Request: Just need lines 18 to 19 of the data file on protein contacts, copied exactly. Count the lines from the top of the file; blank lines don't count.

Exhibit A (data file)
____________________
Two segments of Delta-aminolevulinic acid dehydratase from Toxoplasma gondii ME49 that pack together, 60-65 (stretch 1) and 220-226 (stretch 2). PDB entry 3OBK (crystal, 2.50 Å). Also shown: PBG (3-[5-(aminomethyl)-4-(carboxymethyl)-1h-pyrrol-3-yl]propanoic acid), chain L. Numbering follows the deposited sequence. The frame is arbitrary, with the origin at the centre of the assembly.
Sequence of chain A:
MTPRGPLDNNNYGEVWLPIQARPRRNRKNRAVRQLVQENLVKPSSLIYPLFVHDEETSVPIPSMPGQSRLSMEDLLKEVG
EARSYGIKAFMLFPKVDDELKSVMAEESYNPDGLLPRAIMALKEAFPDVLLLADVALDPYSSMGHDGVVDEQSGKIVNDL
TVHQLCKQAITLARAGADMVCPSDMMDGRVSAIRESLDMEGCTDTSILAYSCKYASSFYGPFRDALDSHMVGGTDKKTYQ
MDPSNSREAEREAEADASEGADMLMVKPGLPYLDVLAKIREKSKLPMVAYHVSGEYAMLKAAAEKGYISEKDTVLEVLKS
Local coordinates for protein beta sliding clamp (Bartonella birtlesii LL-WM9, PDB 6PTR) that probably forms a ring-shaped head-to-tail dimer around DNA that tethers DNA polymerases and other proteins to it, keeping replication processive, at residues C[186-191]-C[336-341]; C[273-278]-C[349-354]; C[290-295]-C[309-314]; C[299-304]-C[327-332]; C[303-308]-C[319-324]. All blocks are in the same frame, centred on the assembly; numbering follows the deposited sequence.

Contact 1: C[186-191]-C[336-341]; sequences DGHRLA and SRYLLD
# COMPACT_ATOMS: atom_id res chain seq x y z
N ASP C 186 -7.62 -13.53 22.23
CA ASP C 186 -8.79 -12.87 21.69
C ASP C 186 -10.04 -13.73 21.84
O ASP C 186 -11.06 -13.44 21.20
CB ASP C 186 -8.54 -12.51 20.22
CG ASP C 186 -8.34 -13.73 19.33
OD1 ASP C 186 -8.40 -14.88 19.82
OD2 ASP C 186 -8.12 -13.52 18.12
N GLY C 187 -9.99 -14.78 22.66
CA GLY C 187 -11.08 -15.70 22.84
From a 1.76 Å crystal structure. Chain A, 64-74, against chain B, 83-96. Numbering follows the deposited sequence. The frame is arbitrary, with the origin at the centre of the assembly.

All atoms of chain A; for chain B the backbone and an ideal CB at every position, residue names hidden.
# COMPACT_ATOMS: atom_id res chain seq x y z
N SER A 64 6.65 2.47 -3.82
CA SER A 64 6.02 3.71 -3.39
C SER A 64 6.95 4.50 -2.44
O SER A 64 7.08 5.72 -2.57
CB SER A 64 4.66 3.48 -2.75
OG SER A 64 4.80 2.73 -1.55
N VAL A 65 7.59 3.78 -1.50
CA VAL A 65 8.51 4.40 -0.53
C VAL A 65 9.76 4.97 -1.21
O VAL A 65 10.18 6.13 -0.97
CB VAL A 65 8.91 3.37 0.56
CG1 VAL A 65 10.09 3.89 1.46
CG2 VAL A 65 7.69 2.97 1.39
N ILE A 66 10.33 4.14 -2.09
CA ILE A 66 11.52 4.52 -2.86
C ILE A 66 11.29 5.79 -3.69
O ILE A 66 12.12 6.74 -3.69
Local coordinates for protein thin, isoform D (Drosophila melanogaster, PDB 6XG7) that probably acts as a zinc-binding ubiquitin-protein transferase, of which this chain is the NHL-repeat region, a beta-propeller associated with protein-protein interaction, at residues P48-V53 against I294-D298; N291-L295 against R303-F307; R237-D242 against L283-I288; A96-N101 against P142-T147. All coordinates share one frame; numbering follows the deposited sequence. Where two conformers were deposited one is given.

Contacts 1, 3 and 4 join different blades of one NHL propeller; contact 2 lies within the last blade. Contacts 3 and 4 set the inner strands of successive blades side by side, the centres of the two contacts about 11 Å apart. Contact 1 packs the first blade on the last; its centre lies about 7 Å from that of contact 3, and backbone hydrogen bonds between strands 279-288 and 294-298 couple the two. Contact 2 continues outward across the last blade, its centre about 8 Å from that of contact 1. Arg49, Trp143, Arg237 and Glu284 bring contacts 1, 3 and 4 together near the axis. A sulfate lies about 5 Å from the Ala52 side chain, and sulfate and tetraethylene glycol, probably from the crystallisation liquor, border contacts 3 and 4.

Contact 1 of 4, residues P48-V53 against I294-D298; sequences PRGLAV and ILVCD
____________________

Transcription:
N GLY C 187 -9.99 -14.78 22.66
CA GLY C 187 -11.08 -15.70 22.84